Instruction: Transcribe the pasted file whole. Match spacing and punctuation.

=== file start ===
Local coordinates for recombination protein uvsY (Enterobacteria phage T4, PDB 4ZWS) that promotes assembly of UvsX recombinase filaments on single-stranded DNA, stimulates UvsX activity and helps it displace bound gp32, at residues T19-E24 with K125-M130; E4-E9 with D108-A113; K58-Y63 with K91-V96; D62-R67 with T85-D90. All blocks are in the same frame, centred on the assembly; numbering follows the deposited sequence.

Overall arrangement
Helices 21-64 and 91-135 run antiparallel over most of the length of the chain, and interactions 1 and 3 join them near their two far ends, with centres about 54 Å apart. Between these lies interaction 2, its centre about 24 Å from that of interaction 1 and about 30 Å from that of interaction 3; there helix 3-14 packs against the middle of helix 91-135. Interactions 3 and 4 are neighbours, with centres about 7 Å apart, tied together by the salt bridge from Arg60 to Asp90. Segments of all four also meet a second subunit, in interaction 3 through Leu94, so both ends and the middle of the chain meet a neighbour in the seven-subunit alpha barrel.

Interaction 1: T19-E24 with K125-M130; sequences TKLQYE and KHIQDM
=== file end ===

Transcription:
Local coordinates for recombination protein uvsY (Enterobacteria phage T4, PDB 4ZWS) that promotes assembly of UvsX recombinase filaments on single-stranded DNA, stimulates UvsX activity and helps it displace bound gp32, at residues T19-E24 with K125-M130; E4-E9 with D108-A113; K58-Y63 with K91-V96; D62-R67 with T85-D90. All blocks are in the same frame, centred on the assembly; numbering follows the deposited sequence.

Overall arrangement
Helices 21-64 and 91-135 run antiparallel over most of the length of the chain, and interactions 1 and 3 join them near their two far ends, with centres about 54 Å apart. Between these lies interaction 2, its centre about 24 Å from that of interaction 1 and about 30 Å from that of interaction 3; there helix 3-14 packs against the middle of helix 91-135. Interactions 3 and 4 are neighbours, with centres about 7 Å apart, tied together by the salt bridge from Arg60 to Asp90. Segments of all four also meet a second subunit, in interaction 3 through Leu94, so both ends and the middle of the chain meet a neighbour in the seven-subunit alpha barrel.

Interaction 1: T19-E24 with K125-M130; sequences TKLQYE and KHIQDM